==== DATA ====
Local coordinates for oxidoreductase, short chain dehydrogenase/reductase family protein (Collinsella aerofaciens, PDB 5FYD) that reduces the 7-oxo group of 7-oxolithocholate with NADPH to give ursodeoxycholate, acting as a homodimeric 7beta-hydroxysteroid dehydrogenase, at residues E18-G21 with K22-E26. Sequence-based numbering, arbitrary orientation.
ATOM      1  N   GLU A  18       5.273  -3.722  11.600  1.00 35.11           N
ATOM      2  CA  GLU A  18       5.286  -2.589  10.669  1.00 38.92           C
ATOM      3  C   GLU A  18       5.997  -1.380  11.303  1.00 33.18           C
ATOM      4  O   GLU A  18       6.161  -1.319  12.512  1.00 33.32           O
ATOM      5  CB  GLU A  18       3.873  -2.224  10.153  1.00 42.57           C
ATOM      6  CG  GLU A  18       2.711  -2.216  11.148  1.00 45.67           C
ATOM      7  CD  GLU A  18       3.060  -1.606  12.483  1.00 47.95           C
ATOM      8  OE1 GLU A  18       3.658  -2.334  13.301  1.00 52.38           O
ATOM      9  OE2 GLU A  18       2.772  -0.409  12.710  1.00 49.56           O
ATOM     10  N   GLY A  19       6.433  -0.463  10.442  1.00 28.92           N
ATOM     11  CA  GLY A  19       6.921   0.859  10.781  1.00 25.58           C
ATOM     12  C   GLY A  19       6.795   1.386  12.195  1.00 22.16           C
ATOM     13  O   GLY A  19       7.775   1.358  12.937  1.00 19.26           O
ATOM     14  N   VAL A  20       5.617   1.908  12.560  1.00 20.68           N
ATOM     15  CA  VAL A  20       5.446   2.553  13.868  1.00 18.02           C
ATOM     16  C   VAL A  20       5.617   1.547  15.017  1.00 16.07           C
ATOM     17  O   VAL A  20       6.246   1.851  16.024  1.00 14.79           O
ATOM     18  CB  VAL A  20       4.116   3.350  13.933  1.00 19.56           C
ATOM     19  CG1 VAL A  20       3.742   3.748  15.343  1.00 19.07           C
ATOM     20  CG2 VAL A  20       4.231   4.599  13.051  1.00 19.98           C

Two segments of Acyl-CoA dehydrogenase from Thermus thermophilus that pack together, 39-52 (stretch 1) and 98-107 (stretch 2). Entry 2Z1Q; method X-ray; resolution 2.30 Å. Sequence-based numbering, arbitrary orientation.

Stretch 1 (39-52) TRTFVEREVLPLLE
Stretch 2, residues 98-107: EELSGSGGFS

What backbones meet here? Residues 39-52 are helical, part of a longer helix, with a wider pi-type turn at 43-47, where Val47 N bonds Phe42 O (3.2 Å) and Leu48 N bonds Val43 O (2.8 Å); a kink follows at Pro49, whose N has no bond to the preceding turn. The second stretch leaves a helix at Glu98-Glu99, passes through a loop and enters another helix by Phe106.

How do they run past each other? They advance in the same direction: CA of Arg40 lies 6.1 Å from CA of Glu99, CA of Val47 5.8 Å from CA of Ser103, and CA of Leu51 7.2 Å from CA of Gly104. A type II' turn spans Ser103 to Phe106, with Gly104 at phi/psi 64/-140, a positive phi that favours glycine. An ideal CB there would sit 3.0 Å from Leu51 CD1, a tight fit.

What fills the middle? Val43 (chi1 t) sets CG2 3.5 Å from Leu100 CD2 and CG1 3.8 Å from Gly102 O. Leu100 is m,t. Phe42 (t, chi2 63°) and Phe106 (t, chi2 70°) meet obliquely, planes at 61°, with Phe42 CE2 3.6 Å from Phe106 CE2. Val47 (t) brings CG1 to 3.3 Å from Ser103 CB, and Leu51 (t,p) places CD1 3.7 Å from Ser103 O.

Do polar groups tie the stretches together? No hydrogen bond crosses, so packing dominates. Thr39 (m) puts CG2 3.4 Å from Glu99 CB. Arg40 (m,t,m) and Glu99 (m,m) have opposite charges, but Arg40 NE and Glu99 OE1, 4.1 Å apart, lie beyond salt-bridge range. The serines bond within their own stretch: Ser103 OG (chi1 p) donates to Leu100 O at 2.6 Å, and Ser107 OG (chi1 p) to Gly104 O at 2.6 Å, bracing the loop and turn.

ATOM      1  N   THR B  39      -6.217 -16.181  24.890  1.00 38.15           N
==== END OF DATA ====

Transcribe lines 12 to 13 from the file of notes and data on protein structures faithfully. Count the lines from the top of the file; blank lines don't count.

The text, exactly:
ATOM     11  CA  GLY A  19       6.921   0.859  10.781  1.00 25.58           C
ATOM     12  C   GLY A  19       6.795   1.386  12.195  1.00 22.16           C